Ghost-hunting in abandoned asylums is super messed up

Don't do it. Just don't.

St. Alban's Sanatorium, Radford, Virginia.
(Image credit: CC BY: Dan Grogan, via Flickr)

Where I live, there are two psych hospitals named St Albans. One is an active hospital; the other is abandoned and serves mostly as a site of paranormal research. It's been called "the most active site on the East Coast." I used to imagine joining one of the paranormal research groups there. I'd borrow equipment so I could pick up EVP from psych patients past. I'd check how much the temperature dropped in certain rooms. I'd stare into mist and fog and think I saw faces staring back at me.

Now I'll never go. I'll never play voyeur to the ghosts and the energy of the abandoned St. Albans. And that's because of the still-open St. Albans.

Last winter, I found myself in a depression and got myself admitted to the hospital. Having been in psych hospitals before, I thought I knew what to expect. I was used to lots of paperwork and tests and having my belongings inventoried and even being strip-searched, which had always been done professionally. Here, I was taken to a supply closet to strip down while two nurses cataloged every detail of my body. They had me hold my breasts up so they could see I wasn't smuggling drugs beneath them. The nurses asked questions as I stood there, still holding my breasts up, wondering why the questions couldn't wait until I was clothed.

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At med time, a nurse pulled open a bin with my name on it. I saw that several syringes of a very potent tranquilizer had already been prepared and labeled with my name. The nurse saw me look at the syringes. "It's real relaxing," she said. I became paranoid that anything I did or didn't do would merit an unnecessary injection. I took my meds and went to sit in the common room. That night I slept in terror if I slept at all; they required bright lights to be on all night. I kept making sure all my limbs were under the blanket so they couldn't come in and inject me so easily.

I was fortunate enough to successfully petition for discharge the very next day, but I returned home scarred by the single night I spent there. And of course, in the past, hospitals used to use far more extreme "treatments" for mental illness. Lobotomies and insulin-induced comas were standard practice, as was water therapy that involved patients being strapped into steaming vats of water and left for days. They used these treatments in what is now the abandoned St. Albans. I used to picture myself as one of the ghost hunters, stumbling through labyrinthine halls and hoping to photograph spirit orbs. But now I align myself with the ghosts of St. Albans, a disembodied voice screaming endlessly because she'd lost herself to those who were supposed to heal her.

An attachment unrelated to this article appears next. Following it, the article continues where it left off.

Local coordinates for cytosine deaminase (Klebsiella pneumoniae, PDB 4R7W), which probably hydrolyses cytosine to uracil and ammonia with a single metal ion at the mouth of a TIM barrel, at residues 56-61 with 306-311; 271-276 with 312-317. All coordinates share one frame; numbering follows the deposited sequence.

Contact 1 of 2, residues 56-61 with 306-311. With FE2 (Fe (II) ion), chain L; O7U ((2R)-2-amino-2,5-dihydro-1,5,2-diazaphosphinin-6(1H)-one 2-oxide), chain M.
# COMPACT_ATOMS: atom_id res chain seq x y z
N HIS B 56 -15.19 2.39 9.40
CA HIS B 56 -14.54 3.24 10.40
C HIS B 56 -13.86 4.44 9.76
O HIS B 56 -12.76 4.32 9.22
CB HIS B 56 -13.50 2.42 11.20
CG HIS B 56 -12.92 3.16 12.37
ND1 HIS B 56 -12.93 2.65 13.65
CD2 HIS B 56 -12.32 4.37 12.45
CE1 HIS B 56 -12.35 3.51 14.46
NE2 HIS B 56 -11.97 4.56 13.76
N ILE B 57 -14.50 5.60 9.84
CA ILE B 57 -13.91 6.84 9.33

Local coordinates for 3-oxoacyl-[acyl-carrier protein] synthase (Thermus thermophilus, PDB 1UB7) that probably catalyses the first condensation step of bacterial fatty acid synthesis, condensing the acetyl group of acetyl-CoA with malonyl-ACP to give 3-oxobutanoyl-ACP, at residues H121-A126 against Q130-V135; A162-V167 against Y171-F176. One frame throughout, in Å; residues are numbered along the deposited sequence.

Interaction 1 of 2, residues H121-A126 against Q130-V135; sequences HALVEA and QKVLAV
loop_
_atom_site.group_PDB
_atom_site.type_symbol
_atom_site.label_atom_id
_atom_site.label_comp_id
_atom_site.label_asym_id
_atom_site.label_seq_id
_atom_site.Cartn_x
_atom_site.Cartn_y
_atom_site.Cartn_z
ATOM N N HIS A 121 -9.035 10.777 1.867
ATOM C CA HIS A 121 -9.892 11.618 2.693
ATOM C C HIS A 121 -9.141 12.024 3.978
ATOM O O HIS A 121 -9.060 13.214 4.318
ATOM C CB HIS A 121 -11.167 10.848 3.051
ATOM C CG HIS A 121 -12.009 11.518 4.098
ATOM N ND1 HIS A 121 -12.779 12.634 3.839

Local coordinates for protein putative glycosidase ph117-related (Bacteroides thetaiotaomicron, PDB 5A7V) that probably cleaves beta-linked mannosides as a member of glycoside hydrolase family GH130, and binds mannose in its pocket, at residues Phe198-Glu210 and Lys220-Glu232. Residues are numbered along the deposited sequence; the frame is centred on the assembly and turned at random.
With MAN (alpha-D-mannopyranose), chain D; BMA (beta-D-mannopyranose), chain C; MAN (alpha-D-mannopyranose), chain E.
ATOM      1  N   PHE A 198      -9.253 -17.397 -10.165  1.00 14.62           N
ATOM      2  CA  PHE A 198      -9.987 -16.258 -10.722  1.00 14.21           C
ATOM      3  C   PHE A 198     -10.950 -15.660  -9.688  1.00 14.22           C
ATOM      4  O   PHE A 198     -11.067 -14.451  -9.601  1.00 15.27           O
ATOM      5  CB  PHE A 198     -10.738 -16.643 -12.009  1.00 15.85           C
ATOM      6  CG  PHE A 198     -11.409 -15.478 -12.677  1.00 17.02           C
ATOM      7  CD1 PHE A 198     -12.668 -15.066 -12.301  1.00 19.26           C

One room in the old St. Albans is called the Suicide Bathroom. Paranormal investigators and visitors to Halloween festivities go there to find out what the residual energy of a suicide takes place. In St. Albans, a lot of suicides were not so much a direct result of patients' illnesses, but because suicide was the only way out of the torturous methods they endured. I imagine participants in group investigations ($50, which includes snacks and coffee) standing in the bathroom and waiting for suicide ghosts just like people used to line up to see disabled people at freak shows. It's as if, because the patients are dead, it doesn't matter. It's as if real life despair and suicides and negligent care aren't everywhere, aren't actually beyond awful and sad. It's as if we think we can eradicate mental illness while also hoping to glimpse evidence that the insane dead are not resting peacefully.

I know fear. I know the fear of waking under bright lights, tucking in my limbs again because I could be injected at any time. I would not sell tickets and snacks so strangers could witness that fear.

Today is Halloween, and the old St. Albans will surely be an active site. They host plenty of Halloween festivities, including haunted house events where participants are told they could encounter "zombies or mental patients." That phrasing pretty much says it all, doesn't it? Zombies or mental patients.

Wouldn't it be nice to live in a world where psychiatric hospitals are safe places to rest and recover, where we don't sell tickets to see psych patients and zombies portrayed interchangeably? Let's make it happen.

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